Volume Hydrogen Production with Specialized Anode

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This concept addresses growing interest and demand for hydrogen for mobile applications and as a competitive source of energy for the combustion engine 1. While hydrogen may make an ideal fuel, it is rare in natural occurrence. Future production must come from other energy sources and face market efficiency.

The envisioned system is a process for high volume production of hydrogen using a primary energy source such as coal or nuclear energy for heat (~850o C). Coal and nuclear energy have high abundance and, up until now, have had no practical extension to automobiles except for secondary electrical distribution for battery and hybrid vehicles.

The system uses a primary energy source to do most of the work to weaken the bonds of a continuous and mass quantity of H2O material, while using static HVDC potential to perform final separation and storage of each element maintaining liquification pressure.

Other methods, e.g. steam electrolysis, may report efficiencies as high as 70%; however, this figure does not account for the primary and secondary losses in generating (32-38%)3,4 and distributing (10%)2 electrical power used in those methods. These hidden losses provide significant opportunity for a more efficient bulk method of hydrogen production.

The proposed system is scaleable to significantly augment a power plant. The design utilizes two vessels. The first vessel accepts and superheats a H2O charge under pressure. The material is critically heated to near 850oC degrees, where the bonds are significantly weakened to a quasi plasma of elements and gated to the second vessel using a high-temp injector controlled by a computer system. At this point, most of the work is done to weaken the bonds. The second vessel has two insulated high voltage probes (~15 kV DC source), which physically double as release injectors. This novel design allows the high potential EMF at the probes to attract H- precisely to the positive probe/injector port and O to the negative injector in the high temperature environment. The probes are designed to pre-accumulate the separated masses in a hollow tube, which is also part of HV probe and injector. Accumulation takes place prior to the discharge injector releasing the high energy material to a storage system. The vessel and the injectors are made of high temp materials possibly tungsten or an appropriate alloy enabling integrity near 850oC.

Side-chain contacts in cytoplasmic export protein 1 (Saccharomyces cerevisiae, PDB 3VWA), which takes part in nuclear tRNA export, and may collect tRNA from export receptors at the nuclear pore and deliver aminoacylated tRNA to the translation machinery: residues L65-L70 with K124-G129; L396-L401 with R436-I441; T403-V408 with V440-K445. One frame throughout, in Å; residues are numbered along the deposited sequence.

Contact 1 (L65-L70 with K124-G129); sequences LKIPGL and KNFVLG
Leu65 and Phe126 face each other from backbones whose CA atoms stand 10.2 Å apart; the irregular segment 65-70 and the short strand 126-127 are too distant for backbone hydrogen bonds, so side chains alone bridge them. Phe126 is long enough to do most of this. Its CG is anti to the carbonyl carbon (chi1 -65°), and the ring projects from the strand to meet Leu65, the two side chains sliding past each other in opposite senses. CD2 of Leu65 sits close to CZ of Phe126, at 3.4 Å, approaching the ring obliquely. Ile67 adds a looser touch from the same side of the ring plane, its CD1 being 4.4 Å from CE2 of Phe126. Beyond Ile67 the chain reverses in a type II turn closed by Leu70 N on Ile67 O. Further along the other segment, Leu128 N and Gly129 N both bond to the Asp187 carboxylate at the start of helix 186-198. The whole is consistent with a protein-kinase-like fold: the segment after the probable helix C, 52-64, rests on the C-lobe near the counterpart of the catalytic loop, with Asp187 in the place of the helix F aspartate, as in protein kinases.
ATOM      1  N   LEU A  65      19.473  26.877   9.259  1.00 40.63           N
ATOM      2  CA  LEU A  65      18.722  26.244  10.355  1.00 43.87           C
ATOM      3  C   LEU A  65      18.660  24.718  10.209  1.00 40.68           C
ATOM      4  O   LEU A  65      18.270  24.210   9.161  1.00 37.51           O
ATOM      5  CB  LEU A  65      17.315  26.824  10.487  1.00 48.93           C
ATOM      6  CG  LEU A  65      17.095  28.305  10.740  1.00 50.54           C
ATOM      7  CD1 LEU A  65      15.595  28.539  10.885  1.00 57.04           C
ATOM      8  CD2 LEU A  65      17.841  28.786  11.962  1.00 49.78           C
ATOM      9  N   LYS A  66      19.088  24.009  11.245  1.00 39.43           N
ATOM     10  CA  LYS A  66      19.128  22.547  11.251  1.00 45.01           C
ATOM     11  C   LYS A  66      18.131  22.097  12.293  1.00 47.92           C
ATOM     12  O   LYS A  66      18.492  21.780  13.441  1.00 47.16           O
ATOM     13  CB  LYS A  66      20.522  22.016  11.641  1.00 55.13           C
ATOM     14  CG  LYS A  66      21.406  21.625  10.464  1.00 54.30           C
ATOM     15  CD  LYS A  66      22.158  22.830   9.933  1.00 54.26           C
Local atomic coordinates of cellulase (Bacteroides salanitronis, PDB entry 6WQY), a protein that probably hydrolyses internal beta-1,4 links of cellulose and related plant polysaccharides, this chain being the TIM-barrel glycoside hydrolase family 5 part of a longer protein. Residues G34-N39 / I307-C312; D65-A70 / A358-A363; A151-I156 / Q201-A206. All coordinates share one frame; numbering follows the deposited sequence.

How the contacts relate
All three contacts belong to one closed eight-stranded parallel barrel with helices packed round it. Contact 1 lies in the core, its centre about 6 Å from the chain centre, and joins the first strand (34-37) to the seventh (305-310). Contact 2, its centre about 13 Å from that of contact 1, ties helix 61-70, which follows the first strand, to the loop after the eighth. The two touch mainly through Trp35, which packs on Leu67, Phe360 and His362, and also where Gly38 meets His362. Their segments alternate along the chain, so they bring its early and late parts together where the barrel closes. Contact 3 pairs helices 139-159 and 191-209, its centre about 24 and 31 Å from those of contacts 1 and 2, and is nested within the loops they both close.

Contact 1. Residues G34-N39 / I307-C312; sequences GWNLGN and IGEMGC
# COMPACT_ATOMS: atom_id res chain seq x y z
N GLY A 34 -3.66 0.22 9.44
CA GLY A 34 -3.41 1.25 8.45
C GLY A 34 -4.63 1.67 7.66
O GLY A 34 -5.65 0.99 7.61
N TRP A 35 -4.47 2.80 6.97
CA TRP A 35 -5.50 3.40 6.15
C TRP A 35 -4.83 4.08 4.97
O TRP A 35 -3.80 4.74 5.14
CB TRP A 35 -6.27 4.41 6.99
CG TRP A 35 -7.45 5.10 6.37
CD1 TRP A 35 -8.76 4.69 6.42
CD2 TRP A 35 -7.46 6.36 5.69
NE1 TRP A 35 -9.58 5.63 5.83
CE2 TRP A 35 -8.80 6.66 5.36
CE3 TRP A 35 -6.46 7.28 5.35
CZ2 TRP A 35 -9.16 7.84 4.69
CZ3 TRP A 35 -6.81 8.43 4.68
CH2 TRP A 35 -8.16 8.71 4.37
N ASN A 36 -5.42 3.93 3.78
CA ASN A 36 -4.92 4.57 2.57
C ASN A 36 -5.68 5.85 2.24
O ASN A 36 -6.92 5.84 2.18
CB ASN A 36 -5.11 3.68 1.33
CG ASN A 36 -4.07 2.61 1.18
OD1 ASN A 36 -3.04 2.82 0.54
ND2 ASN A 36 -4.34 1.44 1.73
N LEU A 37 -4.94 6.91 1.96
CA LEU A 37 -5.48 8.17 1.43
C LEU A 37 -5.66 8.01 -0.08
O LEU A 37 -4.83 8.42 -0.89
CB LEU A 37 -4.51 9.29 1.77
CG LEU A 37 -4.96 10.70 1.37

The novel aspect is that the “heavy lifting” is done by the primary power source (heat) and a set of unique “dry” electrodes simultaneously performing three things: (1) bond separation, (2) localized matter collection, and (3) Output material gating. No liquification pumps are required, as pressure from separation process may be used. A computer controls and monitors the material charge and injector gating cycles. Losses in this design are radiated heat, minimized when augmented with an existing power plant.

Beneficiaries include power plants, systems manufacturers and consumers using millions of vehicles burning H2 and enriched fuels.

1. Hydrogen FCEA www.fchea.org
2. Physics Forums www.physicsforums.com/showthread.php?t=233803
3. Energy Justice www.energyjustice.net/files/coal/igcc/factsheet.pdf
4. SOEC Electrolysis www.inl.gov/technicalpublications/Documents/4010756.pdf


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  • Name:
    James Mitchell
  • Type of entry:
  • Patent status: